APPEAL from the Circuit Court of Cook County; the Hon. FRANK
ORLANDO, Judge, presiding.
MR. JUSTICE MCGLOON DELIVERED THE OPINION OF THE COURT:
The trial court granted defendant's petition to vacate a default judgment. Plaintiffs appeal, arguing that the petition did not meet the requirements of section 72 of the Civil Practice Act. Ill. Rev. Stat. 1979, ch. 110, par. 72.
On August 7, 1979, plaintiffs Donna Lee LaMotte and Duane D. LaMotte brought an action against Anthony (Mike) Constantine for personal injuries and property damage resulting from an automobile collision occurring in Rosemont, Illinois. A default judgment was entered on September 28, 1979.
On October 25, 1979, defendant filed a motion to vacate the default judgment and for leave to file an appearance and answer. A hearing was schedued for November 1, 1979, but defendant failed to appear. His motion was stricken and judgment was ordered to stand.
On December 7, 1979, defendant filed a petition pursuant to section 72 of the Civil Practice Act (Ill. Rev. Stat. 1979, ch. 110, par. 72) seeking to vacate the default judgment. Notice of the motion, a copy of the petition, and supporting affidavits were mailed to plaintiffs on November 27, 1979. On January 17, 1980, the trial court vacated the default judgment.
Plaintiffs argue that the trial court abused its discretion in vacating the default judgment. They contend that the petition is devoid of factual allegations supporting the section 72 requirements of due diligence and a meritorious defense.
• 1 The petition alleged, in part, that defendant's father, Anthony Constantine, had received the summons, that defendant did not reside with his father, and that defendant was served neither personally nor via abode service. Attached to the petition and referred to therein were affidavits of defendant and his father. Both stated that defendant did not reside with his father since the time of the occurrence and that defendant was a Wisconsin resident. Since these facts are not contradicted by counter-affidavit, they must be taken as true. People v. Mickow (1978), 58 Ill. App.3d 780, 374 N.E.2d 1081; Central Clearing, Inc. v. Omega Industries, Inc. (1976), 42 Ill. App.3d 1025, 356 N.E.2d 852.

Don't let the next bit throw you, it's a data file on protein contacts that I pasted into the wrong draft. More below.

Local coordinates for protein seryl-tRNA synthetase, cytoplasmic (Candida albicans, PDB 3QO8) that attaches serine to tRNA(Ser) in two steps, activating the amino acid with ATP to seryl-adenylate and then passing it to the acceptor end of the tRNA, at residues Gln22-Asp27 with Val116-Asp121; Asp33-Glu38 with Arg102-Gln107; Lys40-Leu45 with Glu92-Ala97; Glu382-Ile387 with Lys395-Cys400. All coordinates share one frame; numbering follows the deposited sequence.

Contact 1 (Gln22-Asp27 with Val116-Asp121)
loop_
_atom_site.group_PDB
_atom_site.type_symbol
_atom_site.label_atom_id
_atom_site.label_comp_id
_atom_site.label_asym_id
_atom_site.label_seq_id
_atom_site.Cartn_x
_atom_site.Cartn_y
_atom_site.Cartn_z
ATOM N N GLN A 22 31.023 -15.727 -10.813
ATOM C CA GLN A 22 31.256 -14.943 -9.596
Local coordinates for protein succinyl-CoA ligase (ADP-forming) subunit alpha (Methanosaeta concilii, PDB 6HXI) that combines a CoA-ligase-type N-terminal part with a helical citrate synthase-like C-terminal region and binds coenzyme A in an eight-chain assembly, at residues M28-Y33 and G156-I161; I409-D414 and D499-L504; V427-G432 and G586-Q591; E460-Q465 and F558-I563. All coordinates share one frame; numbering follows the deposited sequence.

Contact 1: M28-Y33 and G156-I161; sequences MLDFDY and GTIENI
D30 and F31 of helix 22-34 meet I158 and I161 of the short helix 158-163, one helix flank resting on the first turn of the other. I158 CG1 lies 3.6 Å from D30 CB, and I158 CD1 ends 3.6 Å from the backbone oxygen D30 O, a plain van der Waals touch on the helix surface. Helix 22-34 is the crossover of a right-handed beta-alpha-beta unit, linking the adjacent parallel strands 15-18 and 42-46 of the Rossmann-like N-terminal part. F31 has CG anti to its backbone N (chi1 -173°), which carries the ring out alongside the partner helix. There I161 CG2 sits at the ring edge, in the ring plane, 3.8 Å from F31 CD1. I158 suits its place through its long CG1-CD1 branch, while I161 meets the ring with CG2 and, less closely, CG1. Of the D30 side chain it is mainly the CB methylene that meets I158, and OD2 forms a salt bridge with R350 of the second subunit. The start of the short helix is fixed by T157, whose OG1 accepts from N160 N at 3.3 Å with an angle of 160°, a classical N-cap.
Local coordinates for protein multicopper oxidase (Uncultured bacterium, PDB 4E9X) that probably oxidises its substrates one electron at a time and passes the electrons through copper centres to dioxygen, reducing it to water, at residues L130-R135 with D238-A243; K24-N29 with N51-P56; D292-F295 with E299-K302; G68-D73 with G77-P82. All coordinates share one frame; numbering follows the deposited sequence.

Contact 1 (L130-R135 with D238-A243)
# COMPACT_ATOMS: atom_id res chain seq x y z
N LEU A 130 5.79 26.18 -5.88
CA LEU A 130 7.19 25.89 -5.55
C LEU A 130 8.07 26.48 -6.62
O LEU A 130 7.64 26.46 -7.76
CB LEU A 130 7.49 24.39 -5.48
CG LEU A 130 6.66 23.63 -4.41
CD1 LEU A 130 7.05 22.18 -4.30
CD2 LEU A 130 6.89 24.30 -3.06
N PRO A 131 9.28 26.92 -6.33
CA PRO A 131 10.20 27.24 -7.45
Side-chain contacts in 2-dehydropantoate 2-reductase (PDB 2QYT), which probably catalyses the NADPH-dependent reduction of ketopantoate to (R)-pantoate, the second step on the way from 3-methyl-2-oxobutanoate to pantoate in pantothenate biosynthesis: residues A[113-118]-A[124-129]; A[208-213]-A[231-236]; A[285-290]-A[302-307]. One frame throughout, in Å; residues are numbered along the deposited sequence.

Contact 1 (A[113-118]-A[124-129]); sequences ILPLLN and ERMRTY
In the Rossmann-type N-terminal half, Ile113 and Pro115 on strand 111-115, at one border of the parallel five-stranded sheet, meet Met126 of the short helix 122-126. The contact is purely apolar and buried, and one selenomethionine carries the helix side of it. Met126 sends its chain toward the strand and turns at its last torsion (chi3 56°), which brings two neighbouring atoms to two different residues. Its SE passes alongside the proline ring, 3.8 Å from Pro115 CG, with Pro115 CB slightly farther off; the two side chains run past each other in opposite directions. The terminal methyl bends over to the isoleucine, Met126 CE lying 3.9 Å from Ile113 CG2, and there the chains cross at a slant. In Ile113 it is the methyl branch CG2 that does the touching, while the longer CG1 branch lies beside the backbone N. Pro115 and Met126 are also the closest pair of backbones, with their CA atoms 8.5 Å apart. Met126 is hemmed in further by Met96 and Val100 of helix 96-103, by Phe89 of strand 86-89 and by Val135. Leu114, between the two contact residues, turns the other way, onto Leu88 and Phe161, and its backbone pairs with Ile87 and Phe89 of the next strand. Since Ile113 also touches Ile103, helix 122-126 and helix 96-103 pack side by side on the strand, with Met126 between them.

Section 13.2 of the Civil Practice Act (Ill. Rev. Stat. 1979, ch. 110, par. 13.2) provides that service of summons may be made by either (1) leaving a copy with defendant personally, or (2) leaving a copy at defendant's usual place of abode with a family member at least 13 years of age, informing them of its contents, and thereafter mailing a copy of the summons to defendant at his usual place of abode. Section 16 of the Civil Practice Act (Ill. Rev. Stat. 1979, ch. 110, par. 16) authorizes the same procedure for service upon individuals outside of Illinois.
• 2 Here, the service of summons was improper. The petition and affidavits indicate that defendant's usual place of abode was not his father's home. The return of service shows that the summons was left with defendant's father at his father's residence. Plaintiffs therefore did not comply with the above mentioned sections of the Civil Practice Act.
• 3 A court acquires jurisdiction over a person only after proper service of summons. (Home State Savings Association v. Powell (1979), 73 Ill. App.3d 915, 392 N.E.2d 598; Mason v. Freeman National Printing Equipment Co. (1977), 51 Ill. App.3d 581, 366 N.E.2d 1015.) Because service of summons was improper in this case, the court below had no jurisdiction to enter the default judgment. A judgment entered without jurisdiction over the defendant is void. (Dils v. City of Chicago (1978), 62 Ill. App.3d 474, 378 N.E.2d 1130; Marin v. Grimm (1976), 37 Ill. App.3d 979, 347 N.E.2d 418.) Relief from a void judgment is not limited by the provisions and requirements of section 72 (Home State Savings Association v. Powell), and defendant therefore was not required to allege a meritorious defense and due diligence in his position. Hence, it is not necessary for us to decide whether defendant alleged sufficient facts supporting the requirements.
• 4 We further note that although the parties state that the petition was brought pursuant to section 72, we are not precluded from noting the jurisdictional factors in the petition and deciding the appeal on this basis. Home State Savings Association v. Powell (1979), 73 Ill. App.3d 915, 392 N.E.2d 598.
While the trial court did not have jurisdiction to enter the default judgment the defendant waived any further jurisdictional objections by filing a general appearance and an answer. (See Zvonarits v. Vollen (1978), 64 Ill. App.3d 958, 382 N.E.2d 18; Mason v. Freeman National Printing Equipment Co. (1977), 51 Ill. App.3d 581, 587, 366 N.E.2d 1015, 1019, quoting City of Chicago v. Bah (1968), 101 Ill. App.2d 17, 241 ...